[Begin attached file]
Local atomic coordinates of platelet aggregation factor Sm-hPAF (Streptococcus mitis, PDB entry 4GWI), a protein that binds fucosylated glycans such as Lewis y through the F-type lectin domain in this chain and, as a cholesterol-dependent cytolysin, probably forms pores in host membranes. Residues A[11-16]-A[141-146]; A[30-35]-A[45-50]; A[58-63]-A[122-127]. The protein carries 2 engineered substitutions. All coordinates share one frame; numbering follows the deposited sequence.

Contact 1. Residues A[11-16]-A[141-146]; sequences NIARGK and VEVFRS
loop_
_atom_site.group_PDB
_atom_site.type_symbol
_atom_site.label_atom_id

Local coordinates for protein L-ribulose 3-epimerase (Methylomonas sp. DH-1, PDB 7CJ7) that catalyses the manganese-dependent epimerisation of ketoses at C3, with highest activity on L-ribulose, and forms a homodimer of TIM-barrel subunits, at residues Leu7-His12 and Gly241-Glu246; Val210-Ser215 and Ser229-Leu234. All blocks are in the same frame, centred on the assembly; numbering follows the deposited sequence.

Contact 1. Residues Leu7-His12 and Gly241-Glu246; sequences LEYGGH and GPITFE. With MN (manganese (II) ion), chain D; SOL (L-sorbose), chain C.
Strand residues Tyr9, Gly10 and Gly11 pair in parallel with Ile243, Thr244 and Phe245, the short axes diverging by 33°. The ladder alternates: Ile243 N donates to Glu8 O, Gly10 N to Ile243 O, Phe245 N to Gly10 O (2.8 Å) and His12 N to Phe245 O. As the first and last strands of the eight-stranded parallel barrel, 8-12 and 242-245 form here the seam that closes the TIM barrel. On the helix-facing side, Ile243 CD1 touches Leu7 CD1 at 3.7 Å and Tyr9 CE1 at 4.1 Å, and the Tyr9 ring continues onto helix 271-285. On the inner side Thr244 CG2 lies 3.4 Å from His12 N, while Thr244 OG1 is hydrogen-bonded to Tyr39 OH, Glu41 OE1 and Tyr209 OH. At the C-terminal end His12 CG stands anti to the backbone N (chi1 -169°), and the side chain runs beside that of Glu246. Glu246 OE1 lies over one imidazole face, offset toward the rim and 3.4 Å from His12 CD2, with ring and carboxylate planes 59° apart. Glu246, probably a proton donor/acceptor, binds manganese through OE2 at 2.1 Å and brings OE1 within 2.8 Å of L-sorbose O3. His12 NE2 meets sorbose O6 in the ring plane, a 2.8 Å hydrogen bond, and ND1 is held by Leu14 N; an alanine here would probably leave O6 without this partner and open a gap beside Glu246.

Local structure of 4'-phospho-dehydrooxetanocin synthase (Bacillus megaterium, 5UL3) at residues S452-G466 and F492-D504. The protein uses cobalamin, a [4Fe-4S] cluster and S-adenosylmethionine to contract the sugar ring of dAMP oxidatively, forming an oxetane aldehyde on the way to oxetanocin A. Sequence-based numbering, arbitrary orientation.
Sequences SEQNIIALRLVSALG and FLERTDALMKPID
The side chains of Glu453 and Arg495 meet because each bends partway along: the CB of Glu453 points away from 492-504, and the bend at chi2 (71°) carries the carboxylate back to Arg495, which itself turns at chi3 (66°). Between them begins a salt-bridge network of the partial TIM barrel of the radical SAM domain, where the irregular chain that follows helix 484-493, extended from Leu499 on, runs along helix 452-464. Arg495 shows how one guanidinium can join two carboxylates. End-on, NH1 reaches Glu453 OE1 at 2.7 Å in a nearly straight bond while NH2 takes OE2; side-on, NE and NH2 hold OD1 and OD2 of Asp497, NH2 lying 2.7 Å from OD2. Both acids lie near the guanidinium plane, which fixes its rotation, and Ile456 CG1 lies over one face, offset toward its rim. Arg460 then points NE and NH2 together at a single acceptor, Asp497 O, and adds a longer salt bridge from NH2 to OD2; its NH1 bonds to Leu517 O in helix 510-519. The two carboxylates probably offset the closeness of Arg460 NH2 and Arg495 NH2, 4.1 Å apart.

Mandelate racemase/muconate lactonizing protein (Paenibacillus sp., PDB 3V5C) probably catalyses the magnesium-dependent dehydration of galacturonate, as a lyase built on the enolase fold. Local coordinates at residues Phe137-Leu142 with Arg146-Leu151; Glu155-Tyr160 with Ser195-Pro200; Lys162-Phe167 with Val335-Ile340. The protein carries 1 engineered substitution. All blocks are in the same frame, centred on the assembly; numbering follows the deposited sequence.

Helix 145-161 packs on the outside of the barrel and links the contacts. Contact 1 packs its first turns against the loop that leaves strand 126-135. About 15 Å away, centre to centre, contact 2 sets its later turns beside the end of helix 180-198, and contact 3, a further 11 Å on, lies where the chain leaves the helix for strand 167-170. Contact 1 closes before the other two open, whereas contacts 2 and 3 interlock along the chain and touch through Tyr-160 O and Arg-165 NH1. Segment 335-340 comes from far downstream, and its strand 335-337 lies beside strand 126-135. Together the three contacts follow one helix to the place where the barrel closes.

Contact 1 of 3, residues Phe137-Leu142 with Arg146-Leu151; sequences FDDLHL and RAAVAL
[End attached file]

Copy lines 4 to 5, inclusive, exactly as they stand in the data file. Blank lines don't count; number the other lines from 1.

_atom_site.group_PDB
_atom_site.type_symbol